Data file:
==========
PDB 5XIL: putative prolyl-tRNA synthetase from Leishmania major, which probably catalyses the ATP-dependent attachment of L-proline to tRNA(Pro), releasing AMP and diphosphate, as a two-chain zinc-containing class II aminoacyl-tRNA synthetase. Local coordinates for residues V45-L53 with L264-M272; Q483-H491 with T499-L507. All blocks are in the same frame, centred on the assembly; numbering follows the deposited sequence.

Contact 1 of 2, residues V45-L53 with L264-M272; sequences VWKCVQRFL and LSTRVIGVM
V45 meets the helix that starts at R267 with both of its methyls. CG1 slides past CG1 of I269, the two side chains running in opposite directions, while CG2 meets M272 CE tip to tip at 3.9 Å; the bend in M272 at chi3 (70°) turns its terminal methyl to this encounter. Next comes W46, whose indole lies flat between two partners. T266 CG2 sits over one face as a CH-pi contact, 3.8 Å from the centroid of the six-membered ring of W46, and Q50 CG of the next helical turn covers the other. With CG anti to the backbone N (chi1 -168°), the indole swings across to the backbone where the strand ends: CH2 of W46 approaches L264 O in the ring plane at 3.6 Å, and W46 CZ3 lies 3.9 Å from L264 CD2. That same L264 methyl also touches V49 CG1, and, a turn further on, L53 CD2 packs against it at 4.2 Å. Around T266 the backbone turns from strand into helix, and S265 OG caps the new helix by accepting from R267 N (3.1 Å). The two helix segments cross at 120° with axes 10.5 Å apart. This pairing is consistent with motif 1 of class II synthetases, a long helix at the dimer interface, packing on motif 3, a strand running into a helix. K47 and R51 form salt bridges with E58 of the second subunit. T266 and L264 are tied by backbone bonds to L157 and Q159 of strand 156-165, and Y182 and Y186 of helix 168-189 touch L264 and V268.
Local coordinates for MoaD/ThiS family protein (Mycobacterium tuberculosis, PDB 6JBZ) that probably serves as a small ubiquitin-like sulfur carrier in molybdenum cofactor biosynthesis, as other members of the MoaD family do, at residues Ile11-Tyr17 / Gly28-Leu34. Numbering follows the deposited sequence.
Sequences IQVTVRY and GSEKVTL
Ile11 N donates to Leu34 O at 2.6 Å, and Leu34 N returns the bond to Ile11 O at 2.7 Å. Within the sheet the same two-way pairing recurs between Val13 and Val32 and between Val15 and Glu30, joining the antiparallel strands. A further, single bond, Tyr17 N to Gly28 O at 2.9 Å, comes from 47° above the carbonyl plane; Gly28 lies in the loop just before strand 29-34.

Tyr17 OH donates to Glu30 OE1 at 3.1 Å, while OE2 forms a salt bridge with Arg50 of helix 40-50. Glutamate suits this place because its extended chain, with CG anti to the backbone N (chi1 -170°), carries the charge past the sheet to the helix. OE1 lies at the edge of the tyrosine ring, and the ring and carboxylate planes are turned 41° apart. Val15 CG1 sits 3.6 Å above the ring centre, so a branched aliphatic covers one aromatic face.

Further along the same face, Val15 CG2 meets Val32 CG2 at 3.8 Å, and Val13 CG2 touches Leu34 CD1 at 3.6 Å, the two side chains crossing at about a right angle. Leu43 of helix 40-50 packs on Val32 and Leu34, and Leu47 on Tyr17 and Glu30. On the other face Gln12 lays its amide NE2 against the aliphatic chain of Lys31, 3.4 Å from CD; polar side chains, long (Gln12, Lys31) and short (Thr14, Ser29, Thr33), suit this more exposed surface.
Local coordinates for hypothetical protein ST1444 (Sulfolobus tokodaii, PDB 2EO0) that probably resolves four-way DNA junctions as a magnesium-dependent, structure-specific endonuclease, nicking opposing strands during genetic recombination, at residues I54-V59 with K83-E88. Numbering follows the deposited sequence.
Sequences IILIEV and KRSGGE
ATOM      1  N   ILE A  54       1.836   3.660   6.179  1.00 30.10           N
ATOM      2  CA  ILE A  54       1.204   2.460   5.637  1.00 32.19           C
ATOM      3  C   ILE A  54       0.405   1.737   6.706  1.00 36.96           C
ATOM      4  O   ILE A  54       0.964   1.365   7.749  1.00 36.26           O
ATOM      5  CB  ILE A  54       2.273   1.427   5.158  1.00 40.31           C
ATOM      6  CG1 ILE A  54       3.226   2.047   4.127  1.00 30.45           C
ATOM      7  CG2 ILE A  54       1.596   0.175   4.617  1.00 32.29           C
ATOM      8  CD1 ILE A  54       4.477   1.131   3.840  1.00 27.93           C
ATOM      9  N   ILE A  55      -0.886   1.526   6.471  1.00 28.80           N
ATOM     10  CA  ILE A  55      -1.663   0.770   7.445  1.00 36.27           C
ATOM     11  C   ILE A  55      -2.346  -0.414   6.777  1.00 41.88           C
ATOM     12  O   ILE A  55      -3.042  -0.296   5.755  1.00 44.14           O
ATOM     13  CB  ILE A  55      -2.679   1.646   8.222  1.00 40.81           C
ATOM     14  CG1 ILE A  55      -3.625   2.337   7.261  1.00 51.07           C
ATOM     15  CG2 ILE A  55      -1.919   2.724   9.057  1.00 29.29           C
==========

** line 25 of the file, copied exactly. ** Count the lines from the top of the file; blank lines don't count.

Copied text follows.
ATOM     15  CG2 ILE A  55      -1.919   2.724   9.057  1.00 29.29           C